EGU Blogs

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GM
Geomorphology

Theoretical Geomorphology: Selling a seemingly boring topic

Theoretical Geomorphology: Selling a seemingly boring topic

Anne Voigtländer (TUM Munich) presented her poster at the EGU 2017 and attracted quite some attention. She drew everything per hand and besides chocolate bars and smiling mountains she touched some very interesting topics. Have a look and get inspired! – written by Anne Voigtländer (TUM Munich) – Have you ever tried to sell a text on theoretical geomorphology to students? Or even to your fellow sc ...[Read More]

CR
Cryospheric Sciences

Image of the Week – Searching for clues of extraterrestrial life on the Antarctic ice sheet

Last week we celebrated Antarctica Day, 50 years after the Antarctic Treaty was signed. This treaty includes an agreement to protect Antarctic ecosystems. But what if, unintentionally, this protection also covered clues of life beyond Earth? In this Image of the Week, we explore how meteorites found in Antarctica are an important piece of the puzzle in the search for extraterrestrial life. Meteori ...[Read More]

CL
Climate: Past, Present & Future

What is in the (European) air?

What is in the (European) air?

You thought that Mauna Loa was the only observatory to provide continuous measurements of atmospheric carbon dioxide concentration and were disappointed because Hawaii is way too far from your study area or because you wanted to know how bad  the air is in your hometown? The US have been monitoring the composition of the atmosphere since 1972, but what about Europe? Since 2008, Europe has its own ...[Read More]

GD
Geodynamics

Conferences – so near and yet so far

Conferences – so near and yet so far

Attending conferences is expensive and time consuming, so going to all the conferences relevant for your research topic(s) is an impossible mission. One solution might be to attend (parts of) conferences remotely. Suzanne Atkins, postdoc at ETH Zürich, Switzerland, discusses the pros and cons of remote conferencing. Last month the Geological Society of London live-streamed their celebration of 50 ...[Read More]

TS
Tectonics and Structural Geology

How Rome and its geology are strongly connected

How Rome and its geology are strongly connected

Walking through an ancient and fascinating city like Rome, there are signs of history everywhere. The whole city forms an open-air museum, full of remnants of many different times the city has known, from the Imperial to the Medieval times, the Renaissance, the Fascist period, and finally the present day version of Rome. For historians and archaeologists, unravelling the exact history of the city ...[Read More]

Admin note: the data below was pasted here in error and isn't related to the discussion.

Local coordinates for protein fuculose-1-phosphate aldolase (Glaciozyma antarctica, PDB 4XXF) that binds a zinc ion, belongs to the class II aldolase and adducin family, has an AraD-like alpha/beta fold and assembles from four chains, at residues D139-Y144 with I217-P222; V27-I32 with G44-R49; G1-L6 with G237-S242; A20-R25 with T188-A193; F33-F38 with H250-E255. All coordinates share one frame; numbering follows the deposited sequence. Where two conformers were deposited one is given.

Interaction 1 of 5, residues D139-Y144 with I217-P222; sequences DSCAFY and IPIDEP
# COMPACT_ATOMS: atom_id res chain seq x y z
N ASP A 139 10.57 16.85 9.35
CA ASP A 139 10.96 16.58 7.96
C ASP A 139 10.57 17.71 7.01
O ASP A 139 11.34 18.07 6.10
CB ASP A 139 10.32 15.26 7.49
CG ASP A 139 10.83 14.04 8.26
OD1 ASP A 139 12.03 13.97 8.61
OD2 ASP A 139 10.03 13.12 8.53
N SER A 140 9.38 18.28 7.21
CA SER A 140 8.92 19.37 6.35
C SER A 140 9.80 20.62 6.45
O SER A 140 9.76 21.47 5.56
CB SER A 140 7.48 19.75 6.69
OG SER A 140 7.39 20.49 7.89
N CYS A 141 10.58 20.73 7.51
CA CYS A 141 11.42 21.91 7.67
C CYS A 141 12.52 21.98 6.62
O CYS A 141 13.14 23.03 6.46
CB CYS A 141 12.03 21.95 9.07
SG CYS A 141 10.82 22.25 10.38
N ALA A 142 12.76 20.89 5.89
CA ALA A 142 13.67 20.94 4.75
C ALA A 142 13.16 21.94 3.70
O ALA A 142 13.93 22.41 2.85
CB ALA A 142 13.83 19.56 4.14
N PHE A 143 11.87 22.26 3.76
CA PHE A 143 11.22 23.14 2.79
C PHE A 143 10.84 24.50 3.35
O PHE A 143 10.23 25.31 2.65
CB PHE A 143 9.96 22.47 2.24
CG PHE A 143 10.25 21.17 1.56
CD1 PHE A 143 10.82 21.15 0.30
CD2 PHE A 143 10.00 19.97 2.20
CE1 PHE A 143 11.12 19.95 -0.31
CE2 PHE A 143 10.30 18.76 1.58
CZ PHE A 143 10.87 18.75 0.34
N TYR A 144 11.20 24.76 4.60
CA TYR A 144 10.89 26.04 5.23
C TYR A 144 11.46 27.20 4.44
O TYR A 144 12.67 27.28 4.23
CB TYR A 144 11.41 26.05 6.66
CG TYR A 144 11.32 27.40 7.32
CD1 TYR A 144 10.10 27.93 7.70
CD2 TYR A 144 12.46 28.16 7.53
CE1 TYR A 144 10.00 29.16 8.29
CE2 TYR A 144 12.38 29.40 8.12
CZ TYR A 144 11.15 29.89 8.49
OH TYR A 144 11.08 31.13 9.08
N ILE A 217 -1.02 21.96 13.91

Geochemistry, Mineralogy, Petrology & Volcanology

A little fracture can go a long way: How experiments illuminate our understanding of volcanic eruptions

A little fracture can go a long way: How experiments illuminate our understanding of volcanic eruptions

What controls how violently a volcano erupts? Stratovolcanoes like Mount St Helens (USA), Gunung Merapi (Indonesia), or Volcán de Colima (Mexico) tend to erupt in two distinct ways: effusively and/or explosively. Effusive eruptions are eruptions where lava is extruded without any major explosions. Although effusive eruptions can be dangerous, at stratovolcanoes they tend to be restricted to volcan ...[Read More]

CR
Cryospheric Sciences

Image of the Week – Antarctica Day

Image of the Week – Antarctica Day

Today, 1st December 2017, marks the 58th anniversary of the signing of the Antarctic Treaty in 1959. The Antarctic Treaty was motivated by international collaboration in Antarctica in the International Geophysical Year (IGY), 1957-1958. During the IGY over 50 new bases were established in and around Antarctica by 12 nations- including this one at Halley Bay which was maintained for over a decade b ...[Read More]

Geochemistry, Mineralogy, Petrology & Volcanology

Update on the Agung volcanic eruption in Indonesia

Update on the Agung volcanic eruption in Indonesia

Since our last blog, Agung has had two months to reflect and has recently begun a strong ash venting process, with incandescence visible at night in the summit. Updates from Magma Indonesia, the official communications hub for natural hazards in Indonesia, have highlighted an elevated level of volcanic tremor and an evacuation zone to 12 km radius around the volcano is being enforced. You can foll ...[Read More]

GD
Geodynamics

On the influence of grain size in numerical modelling

On the influence of grain size in numerical modelling

The Geodynamics 101 series serves to showcase the diversity of research topics and methods in the geodynamics community in an understandable manner. We welcome all researchers – PhD students to Professors – to introduce their area of expertise in a lighthearted, entertaining manner and touch upon some of the outstanding questions and problems related to their fields. This month Juliane Dannberg fr ...[Read More]

CL
Climate: Past, Present & Future

Forams, the sea thermometers of the past!

Forams, the sea thermometers of the past!

Name of proxy Mg/Ca-SST on planktonic foraminifera shell Type of record Sea Surface Temperature (SST) Paleoenvironment Marine environments Period of time investigated 55 Million years ago to recent times How does it work ? Foraminifera (or Forams) are single-celled organisms varying from less than 1 mm to several cm in size. They are very abundant in the ocean floor (benthic species) or floating a ...[Read More]